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Non-Alcoholic Fatty Liver Disease, an emerging threat in progressive countries 

 

 

The liver is the silent hero of our bodies, constantly toiling away. This second largest organ in our body plays a critical role of converting what we consume into energy – metabolizing nutrients, and transforming harmful toxins into harmless substances.

However, in recent decades, doctors around the world have observed the prevalence of a new chronic liver disease afflicting adults in tandem with high rates of obesity and diabetes. When fat cells build up in the liver, this is called Non-Alcoholic Fatty Liver Disease (NAFLD). A study, discussed at the International Liver Congress in Berlin in 2011, revealed that from 1988 to 2008 the prevalence of non-alcoholic fatty liver disease doubled from 5.5% to 11%. The research further showed that from 1988 to 1994, 46.8% of chronic liver disease was related to NAFLD and this percentage had risen to 75.1% in the 2005 to 2008 period.

Complications can set in when scar tissue replaces healthy tissue and inflammation develops in the liver gets. When NAFLD is not diagnosed on time, this leading to a more severe condition called Nonalcoholic Steatohepatitis (NASH). This seriously compromises the liver’s ability to perform its functions and can often lead to cirrhosis requiring liver transplantation and, in some cases, a higher risk of liver cancer.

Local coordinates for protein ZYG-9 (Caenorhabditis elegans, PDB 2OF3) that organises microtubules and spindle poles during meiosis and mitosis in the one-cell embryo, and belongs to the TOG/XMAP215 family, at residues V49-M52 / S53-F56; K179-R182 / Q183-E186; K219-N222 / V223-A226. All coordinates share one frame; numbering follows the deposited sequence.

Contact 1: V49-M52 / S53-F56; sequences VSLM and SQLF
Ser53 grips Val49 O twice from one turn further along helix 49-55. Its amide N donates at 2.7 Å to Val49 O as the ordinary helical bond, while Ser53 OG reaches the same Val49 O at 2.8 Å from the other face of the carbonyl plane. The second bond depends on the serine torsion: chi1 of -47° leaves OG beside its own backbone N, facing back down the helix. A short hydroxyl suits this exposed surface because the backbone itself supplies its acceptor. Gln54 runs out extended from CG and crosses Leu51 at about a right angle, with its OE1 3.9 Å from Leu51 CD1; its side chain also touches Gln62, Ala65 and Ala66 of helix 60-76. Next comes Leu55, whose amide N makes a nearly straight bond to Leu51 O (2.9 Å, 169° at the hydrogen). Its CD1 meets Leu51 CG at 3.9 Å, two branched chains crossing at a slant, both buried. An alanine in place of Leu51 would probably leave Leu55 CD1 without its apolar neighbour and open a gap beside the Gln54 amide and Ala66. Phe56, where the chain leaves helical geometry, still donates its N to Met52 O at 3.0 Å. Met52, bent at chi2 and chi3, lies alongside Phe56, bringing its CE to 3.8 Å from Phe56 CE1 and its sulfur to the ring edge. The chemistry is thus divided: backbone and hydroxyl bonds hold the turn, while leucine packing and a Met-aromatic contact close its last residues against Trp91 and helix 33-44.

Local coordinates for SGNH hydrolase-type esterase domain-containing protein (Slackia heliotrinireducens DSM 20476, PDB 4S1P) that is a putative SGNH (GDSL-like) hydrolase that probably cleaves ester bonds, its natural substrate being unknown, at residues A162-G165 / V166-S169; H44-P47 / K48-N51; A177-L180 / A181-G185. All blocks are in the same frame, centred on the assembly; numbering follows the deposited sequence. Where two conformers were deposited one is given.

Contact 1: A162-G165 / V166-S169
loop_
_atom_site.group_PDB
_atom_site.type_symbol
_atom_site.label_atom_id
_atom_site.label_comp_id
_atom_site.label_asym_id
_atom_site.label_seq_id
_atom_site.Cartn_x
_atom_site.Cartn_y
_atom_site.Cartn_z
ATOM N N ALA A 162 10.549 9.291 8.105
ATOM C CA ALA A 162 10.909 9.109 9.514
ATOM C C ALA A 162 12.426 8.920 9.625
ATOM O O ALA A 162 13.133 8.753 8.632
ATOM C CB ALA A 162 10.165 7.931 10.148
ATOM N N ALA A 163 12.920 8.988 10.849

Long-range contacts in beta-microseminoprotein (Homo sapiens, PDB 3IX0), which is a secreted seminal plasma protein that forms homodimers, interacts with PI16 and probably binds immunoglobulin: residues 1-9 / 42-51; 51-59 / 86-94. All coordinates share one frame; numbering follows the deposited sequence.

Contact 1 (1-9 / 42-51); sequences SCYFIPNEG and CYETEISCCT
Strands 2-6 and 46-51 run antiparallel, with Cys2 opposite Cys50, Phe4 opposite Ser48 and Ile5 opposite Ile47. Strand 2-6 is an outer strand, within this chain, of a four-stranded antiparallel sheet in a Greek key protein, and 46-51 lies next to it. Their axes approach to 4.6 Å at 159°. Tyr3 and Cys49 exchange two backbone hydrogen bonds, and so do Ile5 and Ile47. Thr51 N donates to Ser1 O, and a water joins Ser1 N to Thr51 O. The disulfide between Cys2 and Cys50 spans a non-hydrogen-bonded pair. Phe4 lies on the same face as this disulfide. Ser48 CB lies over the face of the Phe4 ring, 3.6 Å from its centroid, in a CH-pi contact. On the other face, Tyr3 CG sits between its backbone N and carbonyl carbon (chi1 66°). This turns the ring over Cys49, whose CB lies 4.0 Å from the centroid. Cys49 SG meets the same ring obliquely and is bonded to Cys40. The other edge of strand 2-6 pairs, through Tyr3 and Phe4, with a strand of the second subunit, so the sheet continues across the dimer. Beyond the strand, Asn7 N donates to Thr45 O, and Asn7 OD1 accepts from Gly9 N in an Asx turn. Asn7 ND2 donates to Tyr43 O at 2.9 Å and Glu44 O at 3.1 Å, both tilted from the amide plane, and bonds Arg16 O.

There are no specific signs or symptoms of NAFLD although when they do occur, it’s often at a later stage and may include fatigue, rapid weight loss, abdominal pain, and sometimes jaundice.

Dr. Ganesh Bhat, Consultant Gastroenterologist at Medeor 24×7 Hospital remarked, “Due to the lack of obvious symptoms, I advise my patients who are overweight or have diabetes and high cholesterol that they have an increased risk of developing NAFLD. It’s a well-known fact that the obesity statistics in this part of the world are alarming with the UAE having double the world average of obesity rates. Moreover a sedentary lifestyle together with dependence on convenient takeaways and fast food contributes to adversely affecting our health and NAFLD has manifested from this choice of lifestyle.”

Tests to diagnose NAFLD include liver function blood tests, CT scans, MRIs and, in some cases, liver biopsies where a sample tissue is tested for scarring and inflammation. It is vital to rule out possibilities of any other liver diseases before a confirmed diagnosis of NAFLD is determined.

There are currently no medicines or standard procedure to treat and doctor’s instead opt to treat the likely causes that lead to this disease.

Dr. Ganesh Bhat said, “NAFLD is on course to become a major public health challenge for populations around the region. The best prevention is taking control and the right step is to cultivate a healthy lifestyle – from diet to exercise. Get active and stay active. Be mindful of what you consume, avoid alcohol; modify diets by eliminating processed meals and food products with hidden sugars. Those with an elevated risk must try to lose weight, lower their cholesterol levels and control diabetes.”

“At Medeor 24×7 Hospital, we constantly endeavor to highlight the importance of good health for the residents of Dubai and the UAE. We strongly advocate our community to pursue a healthy lifestyle and we believe that prevention and raising awareness of various health issues goes a long way in ensuring a healthy society”, said Dr. Shajir Gaffar, CEO – VPS Healthcare for Dubai and the Northern Emirates.

 

Courtesy of Medeor 24×7 Hospital

 

Photo credit: www.audio-luci-store.it / Foter / CC BY

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